China spends billions to prevent stock market crash

What's happening in Chinese markets?
What's happening in Chinese markets?

China's stock market is in trouble. It's down over 20% since mid-June.

But Chinese stock brokers are trying to tell scared investors: Stop selling. Help is on the way.

On Saturday, China's 21 largest brokerage firms said they would spend a whopping 120 billion yuan (about $19.3 billion) to try to stabilize the market, according to Chinese state media. The firms will actually buy stock funds themselves.

The goal is to show regular mom and pop investors that the big players still think buying stocks is a good idea. It's a similar strategy to companies buying back their stock when they think it's undervalued.

Related: Why China's stock market is getting scary

Big stock slide: The Shanghai Composite -- the world's third largest stock exchange if you add up the value of its companies -- has lost 24% since June 12, putting it officially in bear market territory. The bears are growling even louder on the smaller Shenzhen Composite, down roughly 30% in the same period.

The brokerage firms argue that after the steep drop in many Chinese stocks, the shares now "offer a precious investment opportunity."

The firms indicated they will keep buying as long as the Shanghai Composite Index is below 4,500. The index currently stands at just above 3,685.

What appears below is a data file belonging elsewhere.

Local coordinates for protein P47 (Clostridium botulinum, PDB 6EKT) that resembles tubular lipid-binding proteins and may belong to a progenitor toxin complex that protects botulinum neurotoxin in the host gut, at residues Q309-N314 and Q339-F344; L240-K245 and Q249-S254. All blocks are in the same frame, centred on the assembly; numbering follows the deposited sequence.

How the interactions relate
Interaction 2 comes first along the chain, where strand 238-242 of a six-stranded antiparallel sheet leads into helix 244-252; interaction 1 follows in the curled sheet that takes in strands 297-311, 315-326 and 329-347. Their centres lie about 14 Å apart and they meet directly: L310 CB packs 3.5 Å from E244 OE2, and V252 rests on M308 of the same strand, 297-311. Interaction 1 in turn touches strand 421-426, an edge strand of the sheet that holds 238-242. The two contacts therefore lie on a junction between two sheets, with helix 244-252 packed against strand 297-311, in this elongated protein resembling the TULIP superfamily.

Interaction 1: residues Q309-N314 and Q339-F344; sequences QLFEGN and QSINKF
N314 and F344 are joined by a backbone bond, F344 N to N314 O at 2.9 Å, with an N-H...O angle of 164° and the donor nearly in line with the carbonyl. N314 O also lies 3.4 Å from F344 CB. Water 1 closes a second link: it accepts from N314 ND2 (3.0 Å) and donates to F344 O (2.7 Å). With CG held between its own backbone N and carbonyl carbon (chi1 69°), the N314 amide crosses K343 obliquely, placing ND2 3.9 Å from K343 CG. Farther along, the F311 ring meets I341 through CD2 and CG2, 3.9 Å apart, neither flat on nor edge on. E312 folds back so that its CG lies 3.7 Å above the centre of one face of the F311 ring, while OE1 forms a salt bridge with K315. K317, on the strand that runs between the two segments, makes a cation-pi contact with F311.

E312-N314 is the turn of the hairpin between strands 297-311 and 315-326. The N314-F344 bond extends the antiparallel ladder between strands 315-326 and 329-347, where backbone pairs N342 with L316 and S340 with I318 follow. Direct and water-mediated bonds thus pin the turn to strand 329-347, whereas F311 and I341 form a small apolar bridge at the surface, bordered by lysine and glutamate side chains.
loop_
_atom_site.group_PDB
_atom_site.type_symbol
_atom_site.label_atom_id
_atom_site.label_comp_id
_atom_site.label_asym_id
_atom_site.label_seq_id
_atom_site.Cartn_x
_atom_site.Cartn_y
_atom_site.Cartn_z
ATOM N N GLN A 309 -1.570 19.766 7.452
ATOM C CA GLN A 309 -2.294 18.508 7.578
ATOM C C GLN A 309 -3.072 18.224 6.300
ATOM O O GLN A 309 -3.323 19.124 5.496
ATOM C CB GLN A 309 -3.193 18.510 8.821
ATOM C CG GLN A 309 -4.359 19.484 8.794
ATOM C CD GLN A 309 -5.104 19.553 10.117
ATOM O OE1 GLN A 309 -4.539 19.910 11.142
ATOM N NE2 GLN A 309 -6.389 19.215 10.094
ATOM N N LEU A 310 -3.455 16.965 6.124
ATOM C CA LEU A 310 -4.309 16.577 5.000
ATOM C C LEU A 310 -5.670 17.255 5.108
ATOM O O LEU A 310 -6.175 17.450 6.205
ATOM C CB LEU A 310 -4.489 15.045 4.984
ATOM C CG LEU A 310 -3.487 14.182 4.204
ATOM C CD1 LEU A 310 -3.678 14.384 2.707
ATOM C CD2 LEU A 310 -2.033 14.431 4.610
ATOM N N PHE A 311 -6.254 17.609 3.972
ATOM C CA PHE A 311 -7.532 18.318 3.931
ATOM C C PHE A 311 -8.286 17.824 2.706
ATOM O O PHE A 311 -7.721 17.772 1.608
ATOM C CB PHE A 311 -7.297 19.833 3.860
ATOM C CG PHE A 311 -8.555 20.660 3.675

Trouble ahead? China's stock market has been on a wild ride in recent months. It shot way up and many Chinese investors jumped in, hoping to get rich quickly. While the stock market has tumbled in recent days, the Shanghai Composite is still up 14% this year -- a better gain than America's stock market.

Still, there are warning signs that more pain may be coming. According to Oxford Economics, shares may have to fall another 35% or so to bring them into line with long-term averages.

Related: Who gets burned when China's stock market bubble bursts?

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CNNMoney's Hong Kong editor Charles Riley contributed to this report.

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